Here we are, more than five months into fiscal 2018 for most states, and all 50 finally have enacted budgets. That it took so long to get the last two — Connecticut and Illinois — over the fence is a testament to the fiscal strains in these states and many others even as the nation experiences its third-longest US economic recovery since 1858.
Pennsylvania Governor Tom Wolf and legislators, for example, were unable to agree until October on a strategy to fully fund a $32 billion budget that was passed months earlier without the governor’s signature. Connecticut’s nonpartisan Office of Fiscal Analysis projects a budget deficit of as much as $4.6 billion for fiscal 2019 and 2020 after Governor Dannel Malloy signed a two-year, $41.3 billion budget on Oct. 31. And Oklahoma is trying to close a $215 million deficit following the state Supreme Court’s rejection of a cigarette tax in August. Provisions in the tax reform bill working its way through Congress may only exacerbate the fiscal pressure on states by limiting residents’ tax deductions or curbing some forms of municipal borrowing for capital projects or refundings.
Such fiscal stresses are reflected in the report on all fifty states released this month by the Volcker Alliance, Truth and Integrity in State Budgeting: What Is the Reality?. The result of more than a year of research by public finance and budgeting experts at 11 universities as well as by Volcker Alliance staff and consultants, the study grades states for the first time and offers a set of best practices in five critical categories: Budget Forecasting, Budget Maneuvers, Legacy Costs (including pensions and other post-employment benefits, or OPEB), Fiscal Reserve Funds, and Transparency. A second phase of the project is already in the works, covering fiscal 2018 as well as the three previous years.
After reviewing thousands of publicly available documents, including budgets, comprehensive annual financial reports, official bond statements, and other government filings, the Alliance graded the states on a scale of A to D-minus in each category for the fiscal years of 2015 through 2017.
Most states fared well in some areas. For example, 22 won an average grade of A over the period for their avoidance of one-time maneuvers to balance budgets and eight received an A in Legacy Costs (see table). But 19 — 38% of all states — received grades of D or D-minus in the category, reflecting the difficulty of meeting almost $2 trillion in unfunded pension and OPEB obligations nationwide on top of rapidly rising Medicaid expenditures and slow revenue growth.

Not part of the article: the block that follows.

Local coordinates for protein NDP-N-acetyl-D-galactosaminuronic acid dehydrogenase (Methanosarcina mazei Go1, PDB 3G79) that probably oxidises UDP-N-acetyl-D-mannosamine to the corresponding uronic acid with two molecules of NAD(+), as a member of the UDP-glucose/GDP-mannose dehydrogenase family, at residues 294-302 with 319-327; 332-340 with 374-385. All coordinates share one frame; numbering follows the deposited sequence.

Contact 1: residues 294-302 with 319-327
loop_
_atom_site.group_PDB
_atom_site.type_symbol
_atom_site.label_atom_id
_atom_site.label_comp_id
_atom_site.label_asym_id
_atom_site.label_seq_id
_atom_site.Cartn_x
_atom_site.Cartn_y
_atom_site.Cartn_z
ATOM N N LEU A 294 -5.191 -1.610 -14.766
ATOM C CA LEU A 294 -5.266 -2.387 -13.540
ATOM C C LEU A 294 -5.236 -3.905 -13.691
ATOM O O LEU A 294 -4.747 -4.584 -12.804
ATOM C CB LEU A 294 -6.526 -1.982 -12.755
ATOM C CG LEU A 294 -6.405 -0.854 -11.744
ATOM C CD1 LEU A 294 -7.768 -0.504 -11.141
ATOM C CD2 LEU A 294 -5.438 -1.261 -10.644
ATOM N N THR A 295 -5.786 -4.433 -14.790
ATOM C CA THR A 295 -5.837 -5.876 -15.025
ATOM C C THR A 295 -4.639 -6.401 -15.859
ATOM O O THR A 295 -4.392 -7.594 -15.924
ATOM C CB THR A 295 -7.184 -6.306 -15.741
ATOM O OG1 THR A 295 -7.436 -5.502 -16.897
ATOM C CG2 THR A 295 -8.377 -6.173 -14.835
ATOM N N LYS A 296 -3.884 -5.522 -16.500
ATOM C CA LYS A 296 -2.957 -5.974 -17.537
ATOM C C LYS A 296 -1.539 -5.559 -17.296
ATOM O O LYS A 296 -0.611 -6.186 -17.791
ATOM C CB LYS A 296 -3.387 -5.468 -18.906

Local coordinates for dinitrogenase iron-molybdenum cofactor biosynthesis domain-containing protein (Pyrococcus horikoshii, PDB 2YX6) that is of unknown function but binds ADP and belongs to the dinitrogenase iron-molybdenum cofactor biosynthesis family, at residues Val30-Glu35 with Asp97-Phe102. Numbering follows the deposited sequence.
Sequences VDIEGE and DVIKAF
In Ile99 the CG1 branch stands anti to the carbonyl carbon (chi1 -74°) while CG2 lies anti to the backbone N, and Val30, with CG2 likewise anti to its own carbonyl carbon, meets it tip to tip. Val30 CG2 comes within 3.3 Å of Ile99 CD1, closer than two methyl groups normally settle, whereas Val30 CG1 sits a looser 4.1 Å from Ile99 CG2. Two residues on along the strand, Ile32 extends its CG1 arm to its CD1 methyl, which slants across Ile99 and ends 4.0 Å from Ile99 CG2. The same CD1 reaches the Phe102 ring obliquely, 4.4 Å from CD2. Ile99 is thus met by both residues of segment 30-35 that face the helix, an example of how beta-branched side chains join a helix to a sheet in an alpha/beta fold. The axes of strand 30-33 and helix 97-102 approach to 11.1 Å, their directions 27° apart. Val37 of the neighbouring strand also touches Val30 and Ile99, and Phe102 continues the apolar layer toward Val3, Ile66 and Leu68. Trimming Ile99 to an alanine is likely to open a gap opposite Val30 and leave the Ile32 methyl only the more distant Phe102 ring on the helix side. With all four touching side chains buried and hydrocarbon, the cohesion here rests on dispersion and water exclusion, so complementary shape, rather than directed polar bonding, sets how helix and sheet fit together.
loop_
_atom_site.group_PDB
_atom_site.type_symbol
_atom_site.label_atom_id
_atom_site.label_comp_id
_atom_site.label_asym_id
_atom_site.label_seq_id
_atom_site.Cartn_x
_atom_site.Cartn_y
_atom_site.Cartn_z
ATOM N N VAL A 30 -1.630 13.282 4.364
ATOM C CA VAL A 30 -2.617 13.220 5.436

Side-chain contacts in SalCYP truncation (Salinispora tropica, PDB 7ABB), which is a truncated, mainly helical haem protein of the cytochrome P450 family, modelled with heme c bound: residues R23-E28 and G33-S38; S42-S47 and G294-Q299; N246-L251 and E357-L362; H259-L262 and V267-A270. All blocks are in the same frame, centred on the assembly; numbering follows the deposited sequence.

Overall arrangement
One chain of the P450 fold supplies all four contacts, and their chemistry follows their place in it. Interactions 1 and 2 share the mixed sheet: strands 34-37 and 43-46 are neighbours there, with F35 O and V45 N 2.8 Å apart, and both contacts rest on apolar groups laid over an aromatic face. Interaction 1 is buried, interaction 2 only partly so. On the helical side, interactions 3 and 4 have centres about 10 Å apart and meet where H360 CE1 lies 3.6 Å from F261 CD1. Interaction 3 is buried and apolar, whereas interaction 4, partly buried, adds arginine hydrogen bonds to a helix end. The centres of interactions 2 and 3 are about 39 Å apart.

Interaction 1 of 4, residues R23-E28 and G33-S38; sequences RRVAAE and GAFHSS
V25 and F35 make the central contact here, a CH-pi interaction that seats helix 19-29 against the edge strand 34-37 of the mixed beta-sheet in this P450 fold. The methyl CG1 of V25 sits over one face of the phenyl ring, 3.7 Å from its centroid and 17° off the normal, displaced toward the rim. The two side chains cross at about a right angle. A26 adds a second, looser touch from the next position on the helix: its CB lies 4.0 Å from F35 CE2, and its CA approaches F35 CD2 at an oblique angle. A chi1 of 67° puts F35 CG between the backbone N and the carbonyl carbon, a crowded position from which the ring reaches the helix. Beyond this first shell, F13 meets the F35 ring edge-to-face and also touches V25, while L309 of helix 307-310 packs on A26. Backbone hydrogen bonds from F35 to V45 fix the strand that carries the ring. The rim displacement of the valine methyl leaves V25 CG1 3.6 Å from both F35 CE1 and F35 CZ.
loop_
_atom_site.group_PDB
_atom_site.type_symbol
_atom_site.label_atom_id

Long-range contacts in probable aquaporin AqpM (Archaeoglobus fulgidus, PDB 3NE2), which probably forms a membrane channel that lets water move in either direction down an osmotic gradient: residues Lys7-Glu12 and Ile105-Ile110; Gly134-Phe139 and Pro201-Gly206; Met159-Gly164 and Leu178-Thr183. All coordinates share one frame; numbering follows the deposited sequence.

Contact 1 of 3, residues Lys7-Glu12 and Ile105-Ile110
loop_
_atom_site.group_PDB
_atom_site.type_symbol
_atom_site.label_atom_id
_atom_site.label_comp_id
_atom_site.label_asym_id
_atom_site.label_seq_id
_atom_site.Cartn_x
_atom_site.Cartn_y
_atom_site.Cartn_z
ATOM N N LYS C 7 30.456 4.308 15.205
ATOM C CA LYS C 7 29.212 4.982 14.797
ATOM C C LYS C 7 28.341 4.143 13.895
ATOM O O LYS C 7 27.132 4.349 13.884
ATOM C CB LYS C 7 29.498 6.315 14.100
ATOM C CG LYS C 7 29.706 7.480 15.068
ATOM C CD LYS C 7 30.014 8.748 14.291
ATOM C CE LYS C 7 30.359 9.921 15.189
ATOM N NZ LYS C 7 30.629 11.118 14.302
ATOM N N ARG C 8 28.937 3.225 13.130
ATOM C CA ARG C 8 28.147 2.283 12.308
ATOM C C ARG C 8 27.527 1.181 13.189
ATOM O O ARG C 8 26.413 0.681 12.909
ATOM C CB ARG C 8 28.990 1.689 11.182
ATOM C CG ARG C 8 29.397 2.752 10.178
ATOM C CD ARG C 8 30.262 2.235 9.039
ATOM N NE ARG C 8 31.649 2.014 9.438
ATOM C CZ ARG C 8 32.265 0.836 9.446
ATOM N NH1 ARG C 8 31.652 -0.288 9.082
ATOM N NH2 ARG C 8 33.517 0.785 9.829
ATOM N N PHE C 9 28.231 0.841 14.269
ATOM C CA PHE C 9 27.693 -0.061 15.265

States receiving the lowest grade of D-minus in the pension and OPEB category (see table) included ones with well-acknowledged retirement funding challenges, such as Illinois, Kansas, New Jersey, Pennsylvania, and Illinois. But the group also included several with more stable finances, including Texas and Virginia (both with general obligation bond ratings of Aaa); and Wyoming, which has no Moody’s GO rating.
The common thread running through all nine D-minus grades was a failure in all three years studied to make the pension and OPEB contributions that actuaries said were required. Declaring a budget balanced while underfunding retirement obligations is sometimes unavoidable. But this practice shifts recurring costs to future generations and is not likely to be successful over the long term. (Under legislation passed in 2012, Virginia is scheduled to start making full contributions to pensions by fiscal 2019. Hawaii, meanwhile, is due to begin making its full annual required contribution for OPEB in the same year under legislation approved in 2013.
The Alliance’s study was about more than grading states. In the interest of sustainability in retirement obligations and other critical budgeting areas, the Volcker Alliance proposes states adopt these best practices:
States should use a consensus approach, including the governor, legislature, and, often, outside experts, to establish binding numbers for revenues and allow more time to focus on expenditures. States should also provide long-term revenue and expenditure estimates.
States should pay for expenditures in the same year they are accrued; avoid the use of debt and upfront premiums on financial transactions to cover recurring expenditures; and shift from cash-based to modified accrual accounting techniques already used in CAFRs. After its brush with bankruptcy in 1975, New York City was legally required to use generally accepted accounting principles (GAAP) for budgeting. It remains the only major U.S. government to do so and has avoided fiscal crises in the four decades since it was forced to adopt its current system.
States should consistently make contributions actuaries determine to be necessary. While some states may find it a crippling burden to fully cover costs of future benefits and past underfunding, they should consider committing to move toward full funding in the future. OPEB plans, when offered, should be adequately funded to ensure benefits can be paid when bills come due.
Fiscal Reserve Funds
States should enact clear policies for withdrawals from rainy day and other fiscal reserves, as well as rules for replenishing spent funds and tying the size of fund balances to revenue volatility.
States should construct a consolidated budget website that includes full disclosure of such items as tax expenditures and the cost of repairing or replacing depreciated infrastructure.
In the Alliance’s report, we noted that Supreme Court Justice Louis Brandeis’s depiction of states as “laboratories” of democracy could not be more fitting for a study of budgeting practices in the 50 individual entities that make up America. The best practices for budgeting that we are advancing cannot increase states’ fiscal stability without the political will to adopt and apply them consistently for the long term. But the magnitude of states’ role in the U.S. economy demands nothing less.